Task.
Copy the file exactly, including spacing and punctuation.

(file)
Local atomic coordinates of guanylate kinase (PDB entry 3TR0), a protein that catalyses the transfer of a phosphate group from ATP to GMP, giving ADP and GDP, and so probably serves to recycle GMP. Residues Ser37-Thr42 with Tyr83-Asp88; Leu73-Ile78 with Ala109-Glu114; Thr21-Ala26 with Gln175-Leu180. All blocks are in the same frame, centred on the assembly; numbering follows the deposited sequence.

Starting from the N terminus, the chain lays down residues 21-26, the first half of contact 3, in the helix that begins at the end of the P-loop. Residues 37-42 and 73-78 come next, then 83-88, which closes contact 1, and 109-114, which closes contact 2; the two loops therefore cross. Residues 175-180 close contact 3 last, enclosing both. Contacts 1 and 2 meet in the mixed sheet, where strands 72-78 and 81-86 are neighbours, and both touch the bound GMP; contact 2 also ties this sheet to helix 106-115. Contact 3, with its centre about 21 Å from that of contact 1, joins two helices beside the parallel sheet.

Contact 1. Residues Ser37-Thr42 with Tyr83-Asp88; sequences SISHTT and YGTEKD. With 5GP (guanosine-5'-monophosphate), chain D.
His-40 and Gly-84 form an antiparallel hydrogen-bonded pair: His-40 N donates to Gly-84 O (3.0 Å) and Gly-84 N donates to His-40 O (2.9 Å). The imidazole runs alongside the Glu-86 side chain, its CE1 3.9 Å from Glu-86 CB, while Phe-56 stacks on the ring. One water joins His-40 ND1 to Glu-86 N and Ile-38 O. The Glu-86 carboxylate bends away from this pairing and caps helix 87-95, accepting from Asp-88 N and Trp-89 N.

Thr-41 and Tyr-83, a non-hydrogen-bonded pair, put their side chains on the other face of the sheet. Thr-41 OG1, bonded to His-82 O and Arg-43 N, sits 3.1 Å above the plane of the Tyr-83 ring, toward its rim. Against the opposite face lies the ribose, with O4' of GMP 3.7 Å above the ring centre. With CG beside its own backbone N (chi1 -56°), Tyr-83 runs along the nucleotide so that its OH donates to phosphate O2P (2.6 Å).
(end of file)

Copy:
Local atomic coordinates of guanylate kinase (PDB entry 3TR0), a protein that catalyses the transfer of a phosphate group from ATP to GMP, giving ADP and GDP, and so probably serves to recycle GMP. Residues Ser37-Thr42 with Tyr83-Asp88; Leu73-Ile78 with Ala109-Glu114; Thr21-Ala26 with Gln175-Leu180. All blocks are in the same frame, centred on the assembly; numbering follows the deposited sequence.

Starting from the N terminus, the chain lays down residues 21-26, the first half of contact 3, in the helix that begins at the end of the P-loop. Residues 37-42 and 73-78 come next, then 83-88, which closes contact 1, and 109-114, which closes contact 2; the two loops therefore cross. Residues 175-180 close contact 3 last, enclosing both. Contacts 1 and 2 meet in the mixed sheet, where strands 72-78 and 81-86 are neighbours, and both touch the bound GMP; contact 2 also ties this sheet to helix 106-115. Contact 3, with its centre about 21 Å from that of contact 1, joins two helices beside the parallel sheet.

Contact 1. Residues Ser37-Thr42 with Tyr83-Asp88; sequences SISHTT and YGTEKD. With 5GP (guanosine-5'-monophosphate), chain D.
His-40 and Gly-84 form an antiparallel hydrogen-bonded pair: His-40 N donates to Gly-84 O (3.0 Å) and Gly-84 N donates to His-40 O (2.9 Å). The imidazole runs alongside the Glu-86 side chain, its CE1 3.9 Å from Glu-86 CB, while Phe-56 stacks on the ring. One water joins His-40 ND1 to Glu-86 N and Ile-38 O. The Glu-86 carboxylate bends away from this pairing and caps helix 87-95, accepting from Asp-88 N and Trp-89 N.

Thr-41 and Tyr-83, a non-hydrogen-bonded pair, put their side chains on the other face of the sheet. Thr-41 OG1, bonded to His-82 O and Arg-43 N, sits 3.1 Å above the plane of the Tyr-83 ring, toward its rim. Against the opposite face lies the ribose, with O4' of GMP 3.7 Å above the ring centre. With CG beside its own backbone N (chi1 -56°), Tyr-83 runs along the nucleotide so that its OH donates to phosphate O2P (2.6 Å).